(director: Gordon Douglas; screenwriters: story by Robert Faber/Lawrence Kimble; cinematographer: Jack MacKenzie; editor: Philip Martin; music: Roy Webb; cast: Wally Brown (Jerry Miles), Alan Carney (Mike Streger), Bela Lugosi (Dr. Paul Renault), Anne Jeffreys (Jean LaDance), Sheldon Leonard (Ace Miller), Frank Jenks (Gus), Ian Wolfe (Prof. Hopkins), Joseph Vitale (Joseph), Darby Jones (Kolaga, the Zombie), Louis Jean Heydt (Douglas Walker), Russell Hopton (Benny); Runtime: 69; MPAA Rating: NR; producer: Benjamin Stoloff; RKO; 1945)
“Lugosi is probably the only reason for seeing the film.”
Reviewed by Dennis Schwartz
Wally Brown (Jerry Miles) and Alan Carney (Mike Streger) were single vaudeville acts, but RKO teamed them up for this comedy hoping they would capture the same magic and box office that Abbott and Costello managed. They must have done something right because in the next three years they appeared in 12 features together. This one is supposedly their best. It’s a tolerable comedy that works only because Bela Lugosi does a funny dead-pan parody of himself and Ian Wolfe is hilarious as an eccentric scientist. Wally and Alan are daffy, but their comedy shtick did nothing for me. Gordon Douglas does a workmanlike job as director, in a slapstick film that’s outdated.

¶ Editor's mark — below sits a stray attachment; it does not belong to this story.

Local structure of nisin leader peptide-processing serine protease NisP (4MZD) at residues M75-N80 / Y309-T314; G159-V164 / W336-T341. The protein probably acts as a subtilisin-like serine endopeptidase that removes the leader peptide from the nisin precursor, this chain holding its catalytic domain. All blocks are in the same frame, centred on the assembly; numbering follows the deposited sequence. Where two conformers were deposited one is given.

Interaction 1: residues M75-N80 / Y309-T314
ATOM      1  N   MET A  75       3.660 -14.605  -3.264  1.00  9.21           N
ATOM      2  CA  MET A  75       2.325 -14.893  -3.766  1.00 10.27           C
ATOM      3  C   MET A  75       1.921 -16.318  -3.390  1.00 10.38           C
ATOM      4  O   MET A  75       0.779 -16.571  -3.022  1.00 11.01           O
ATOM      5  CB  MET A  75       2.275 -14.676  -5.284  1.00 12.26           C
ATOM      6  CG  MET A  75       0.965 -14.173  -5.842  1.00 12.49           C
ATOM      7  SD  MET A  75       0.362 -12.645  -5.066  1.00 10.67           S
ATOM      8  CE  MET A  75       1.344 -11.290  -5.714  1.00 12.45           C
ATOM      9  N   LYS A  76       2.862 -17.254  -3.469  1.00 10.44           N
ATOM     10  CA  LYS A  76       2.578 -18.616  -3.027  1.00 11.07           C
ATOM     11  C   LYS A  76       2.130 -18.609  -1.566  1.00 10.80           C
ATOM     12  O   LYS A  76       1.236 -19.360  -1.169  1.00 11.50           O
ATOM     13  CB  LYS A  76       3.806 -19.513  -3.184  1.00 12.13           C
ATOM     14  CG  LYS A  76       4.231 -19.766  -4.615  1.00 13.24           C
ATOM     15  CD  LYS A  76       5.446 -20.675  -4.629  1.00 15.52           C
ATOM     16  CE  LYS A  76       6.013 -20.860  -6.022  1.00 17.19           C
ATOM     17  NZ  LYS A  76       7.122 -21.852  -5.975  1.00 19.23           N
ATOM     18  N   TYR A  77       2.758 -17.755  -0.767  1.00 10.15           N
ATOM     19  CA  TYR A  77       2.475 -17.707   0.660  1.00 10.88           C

Jerry and Mike are working as Broadway press agents for ex-gangster Ace Miller (Sheldon Leonard), who is opening a new nightclub called the Zombie Hut. They get publicity all over town advertising a zombie on Broadway for the opening, but they foolishly get popular radio commentator Douglas Walker (Heydt) to give them free publicity if he has the right to check out the zombie. He has always hated Ace for being a swindler and threatens to expose the nightclub as phony if it doesn’t produce a real zombie.
When Ace threatens to have his boys Benny and Gus bump them off unless they get a genuine zombie, the press agents go to the city museum and question the curator, Dr. Hopkins (Ian Wolfe), who is a madman but an expert on zombies. They are told about a scientist called Dr. Paul Renault (Bela Lugosi), who went to a Caribbean island 25 years ago to study zombies but hasn’t been heard from since. Ace provides the tickets for the boys to go to San Sebastien and bring back a real zombie.
There the boys meet cabaret singer Jean la Dance (Anne Jeffreys), who strikes a deal with them. They get her transportation on the next boat to leave and she helps them find a zombie. The trio heads into the jungle surrounded with voodoo signs and a real zombie called Kolaga, who brings them to the castle of Renault. The scientist is a madman who is trying a new serum to see if he can create a zombie through science instead of voodoo. All his experiments have so far ended in failure, as the serum wears off after a few days and Renault buries his subjects. With the arrival of these visitors, he has new subjects and the zany comedy is derived from the battle between the press agents and the professor.
Lugosi is, probably, the only reason for seeing this film.
REVIEWED ON 9/24/2002 GRADE: C